Harold Pinter Theatre

Located in Westminster, the Harold Pinter Theatre is famous for its immense history, luxury horseshoe-shaped balconies and of course, for its intimate shows. The theatre is extremely rich with history and is better known as the Comedy Theatre, which the venue was called for over 100 years.

Harold Pinter Theatre

The History of Harold Pinter Theatre

Thomas Verity was the theatre’s original architect and would oversee the construction of this Grade II listed theatre. The theatre would first open its doors in 1881. During this time, there was a full seating capacity of 1,180 people. Now, the seating capacity allows for 796 total patrons to be seated at one time.

The Naming History

Built in just six months, the theatre was first called the Royal Comedy Theatre. This name would be short lived as the venue quickly dropped Royal from the name in 1884. Its new name would remain for well over 100 years before being changed to The Harold Pinter Theatre on October 13, 2011.

The theatre’s current owners, the Ambassador Theatre Group, stated that the name change is in remembrance of Harold Pinter, one of the world’s biggest dramatists.


The theatre quickly rose to fame and hosted Falka’s London premiere.


Erminie would follow in 1885 with its premiere.


From 1885 all the way through World War I, the theatre was one of the most influential of its kind. Hosting Charles Blake Cochran, the theatre was well known for revue shows at the time.

Major Reconstruction

For a brief period in time, the theatre was completely shut down for a major renovation. This renovation would occur in the mid-1950s. Reopening in December of 1955, the theatre changed forever, but the auditorium remained virtually unchanged. This has allowed the theatre to be a timeless classic amongst visitors and would still be recognized by Verity due to the famous, three-tier balconies that are seen.

Overthrowing an Old Act

Set in 1843, the Theatres Act required all scripts to first be approved before being presented on the big stage. This archaic act forced many scripts to be turned away and the theatre played a big role in the change of the Act in 1956.

During this time, the New Watergate Club would open and would allow plays to be accepted under specific conditions. This allowed many plays that were otherwise banned to take place. This was a major turning point in theatre history.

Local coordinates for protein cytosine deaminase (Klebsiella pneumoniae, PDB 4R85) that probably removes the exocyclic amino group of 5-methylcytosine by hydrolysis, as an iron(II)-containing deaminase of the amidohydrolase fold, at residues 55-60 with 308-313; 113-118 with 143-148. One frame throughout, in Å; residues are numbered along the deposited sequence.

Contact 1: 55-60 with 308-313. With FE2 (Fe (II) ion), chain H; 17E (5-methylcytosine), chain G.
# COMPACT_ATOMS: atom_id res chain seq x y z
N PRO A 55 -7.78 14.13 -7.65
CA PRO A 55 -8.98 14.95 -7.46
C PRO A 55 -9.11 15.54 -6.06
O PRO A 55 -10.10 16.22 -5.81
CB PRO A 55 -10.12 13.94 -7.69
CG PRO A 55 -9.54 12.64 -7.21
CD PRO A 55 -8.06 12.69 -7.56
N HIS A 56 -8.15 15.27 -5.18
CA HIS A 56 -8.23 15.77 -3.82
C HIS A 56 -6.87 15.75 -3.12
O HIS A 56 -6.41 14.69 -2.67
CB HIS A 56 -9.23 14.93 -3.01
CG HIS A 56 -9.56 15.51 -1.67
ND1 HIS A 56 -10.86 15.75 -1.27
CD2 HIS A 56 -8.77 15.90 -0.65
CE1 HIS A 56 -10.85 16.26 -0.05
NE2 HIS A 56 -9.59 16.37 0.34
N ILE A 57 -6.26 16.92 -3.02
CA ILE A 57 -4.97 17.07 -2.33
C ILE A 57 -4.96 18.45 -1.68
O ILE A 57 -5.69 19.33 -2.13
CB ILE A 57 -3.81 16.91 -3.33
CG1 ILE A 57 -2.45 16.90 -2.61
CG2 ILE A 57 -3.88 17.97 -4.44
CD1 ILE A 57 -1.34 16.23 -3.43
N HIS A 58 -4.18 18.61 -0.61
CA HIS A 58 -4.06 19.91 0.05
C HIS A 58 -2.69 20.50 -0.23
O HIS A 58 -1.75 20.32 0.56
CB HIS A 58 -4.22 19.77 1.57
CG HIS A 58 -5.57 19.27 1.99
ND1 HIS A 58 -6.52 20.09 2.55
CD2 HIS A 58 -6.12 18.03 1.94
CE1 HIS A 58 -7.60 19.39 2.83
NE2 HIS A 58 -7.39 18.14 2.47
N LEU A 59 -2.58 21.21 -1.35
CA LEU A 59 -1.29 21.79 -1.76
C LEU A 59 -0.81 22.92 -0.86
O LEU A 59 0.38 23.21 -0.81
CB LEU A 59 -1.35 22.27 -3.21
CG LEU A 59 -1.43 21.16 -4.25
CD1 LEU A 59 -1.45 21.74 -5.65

Current State of Affairs

Harold Pinter Theatre provides four levels of seating. The seating levels are as follows:

  • Balcony
  • Royal Circle
  • Dress Circle
  • Stalls

The stalls are closest to the stage, but the Balcony seating still provides exceptional views with ease of visibility at all times. Prices range from £10 – £85 for premium seats. A general rule of thumb for the following pricing tiers is seen:

  • £10 – 25: All balcony seats, seats 6 and 15 in the dress circle due to viewing issues and sparse seats in the stall section that also have obstruction of views.
  • £30 – 40: Meant for dress circle and royal circle seating with few stall seating options available. This price range may include lower seats that have minor viewing obstruction.
  • £54: Meant for stall and dress circle seats that have little to no visibility issues. These are often some of the best seats in the house aside from the next tier mentioned.
  • £85: Center seats in the stall section with completely unobstructed views of the stage. Very few seats are available at this price range.


The facilities contain air conditioning, a cloakroom and a shop. There is ample toilets seen with handicap accessible stalls offered as well. Staff is always willing to assist handicap patrons with anything that is needed.

There are 3 bars seen that offer water, spirits, wine and soft drinks. The bars are conveniently located in the Foyer, Stalls and Royal Circle levels.

A basic shop that offers sparse food items and an array of merchandise that can be purchased.

Directions to the Theatre

The theatre is located on Panton Street in London. There are a variety of ways to get to the venue, including:


By far the easiest method. Buses 14, 19, 24, 29 and 38 as well as bus 176 will take guests directly to Leicester Square.

By Car

The easiest, most direct route by auto would be to take A4 past Fortnum & Mason directly to the theatre, which will be on the right.

Car parks are readily available in the area and are all within a short walking distance of the theatre.

Sunny Afternoon is currently playing at the theatre and will be playing all the way into January of 2015. The theatre has not yet released future shows that will be added. Guests can purchase tickets online or at the door. Tickets to any showing at the theatre can alternatively be purchased at ATG Tickets.

You can find the address here, get contact details here and take a look at the seating plan here.